Wednesday, February 22, 2012

Books Like Whoa: Moneyball by Michael Lewis

Oscar edition!

by Michael Lewis

Procured from a certain ginormous online bookseller's lending program

Procured in December 2011

Finished on January 29, 2012

Format: eBook

Why I gave it a try: I really love Michael Lewis' narrative style. I inhaled Liars Poker, The Blind Side, and The Big Short, so when I saw this offered for free, I knew I had to give it a go. Plus, the movie was out last year and I always try to read the book before seeing the movie. 

Summary: All is not fair in love and baseball. Some teams have mucho money to spend on the best rated players, while some teams have just enough to get by to sign mid-grade players. Lewis follows Billy Beane and the Oakland A's for a season as they implement value stock principles to acquiring players.

Thoughts: I am not the target audience for this book. Well, now that Brad Pitt has starred in the movie version of this, perhaps I am. Either way, I don't watch baseball or even really like it that much. I played softball as a kid (I got to play shortstop because I was one of the only ones not afraid of the ball), but that's really the extent of my experience and investment in the sport.

All of my lack of context aside, I found this to be a fascinating read, wrought with politics and machinations worthy of Washington or Wall Street. This is Lewis' specialty - he takes the rogue, radical thinking underdog who wants to revolutionize their world by subverting the normal way of doing things. And then they revolutionize their world by subverting the normal way of doing things. It is an incredibly satisfying formula and feeds into the American love of cheering for the underdog (see this super interesting Radiolab podcast on this).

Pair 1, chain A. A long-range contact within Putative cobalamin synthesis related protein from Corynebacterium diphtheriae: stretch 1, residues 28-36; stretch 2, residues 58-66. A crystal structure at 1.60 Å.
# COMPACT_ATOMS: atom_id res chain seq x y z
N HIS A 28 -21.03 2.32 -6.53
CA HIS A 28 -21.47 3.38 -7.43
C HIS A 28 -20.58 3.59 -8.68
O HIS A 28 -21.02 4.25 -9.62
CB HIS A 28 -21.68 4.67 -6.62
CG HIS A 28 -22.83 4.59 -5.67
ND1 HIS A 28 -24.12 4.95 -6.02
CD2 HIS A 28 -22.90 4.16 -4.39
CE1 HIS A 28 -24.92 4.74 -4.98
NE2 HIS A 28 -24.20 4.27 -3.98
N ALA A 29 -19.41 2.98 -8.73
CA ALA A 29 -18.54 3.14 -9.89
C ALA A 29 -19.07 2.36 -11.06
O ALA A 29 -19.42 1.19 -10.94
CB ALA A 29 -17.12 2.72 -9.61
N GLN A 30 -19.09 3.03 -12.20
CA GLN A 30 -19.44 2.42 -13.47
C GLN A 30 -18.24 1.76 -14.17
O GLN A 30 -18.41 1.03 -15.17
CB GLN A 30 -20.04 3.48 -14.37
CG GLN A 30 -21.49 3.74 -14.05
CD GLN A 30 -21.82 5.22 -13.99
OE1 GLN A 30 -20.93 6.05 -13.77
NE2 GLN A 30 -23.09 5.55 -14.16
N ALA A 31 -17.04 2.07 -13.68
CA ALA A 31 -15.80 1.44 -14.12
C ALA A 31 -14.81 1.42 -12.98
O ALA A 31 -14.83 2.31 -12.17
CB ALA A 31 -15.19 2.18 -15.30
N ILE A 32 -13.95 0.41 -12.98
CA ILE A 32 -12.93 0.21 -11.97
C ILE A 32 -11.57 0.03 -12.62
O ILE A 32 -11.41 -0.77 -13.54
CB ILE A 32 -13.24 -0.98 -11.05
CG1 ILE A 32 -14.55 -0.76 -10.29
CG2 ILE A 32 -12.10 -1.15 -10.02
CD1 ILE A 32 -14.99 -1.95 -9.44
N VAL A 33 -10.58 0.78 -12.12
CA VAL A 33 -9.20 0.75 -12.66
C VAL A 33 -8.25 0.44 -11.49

Not only it is it a satisfying formula, but Lewis truly has a gift of picking the right details to describe his characters. He will choose a mannerism or physical trait, and somehow, it tells you all you need to know about the person. Like Billy Beane's inability to watch the games live without throwing chairs against the wall. Or the fact that Scott Hatteberg can't help but chat up whoever is on base when he's playing at first base.

Oh, Scott Hatteberg. I literally teared up reading parts of his story. It's my weakness - plain old good guys who succeed by just doing what they're supposed to do. He got released from the Red Sox after he ruptured a nerve in his elbow and couldn't throw the ball anymore (kind of important for a catcher). Beane scooped him up because of one metric and one metric alone: his on base percentage. They were buying his ability to get on base and didn't really care that he wasn't going to be of much help on defense. As it happened, they were able to coach him into being a decent first baseman. But here we have Lewis at his finest: you are invested in Hatteberg's story on an emotional level and you are also buying into the information that he's getting across about why on base percentage is undervalued asset in the baseball player free market. Well played, sir.

I found that there were a couple of sections that dragged for me (like the part explaining the origins of the school of thought Beane championed), and I also did not think that Lewis successfully set up the premise of the book (I didn't realize we were following them through a single season until halfway through the book). That aside, this was a really enjoyable book that made baseball a page turning topic for this non-fan. I am to the point where I would probably read a book about mustard or IRS statistics if Michael Lewis wrote it. This did not disappoint. 


5 - It's really good; well written and pleasurable 

Have you seen the movie? How does it compare to the book? 

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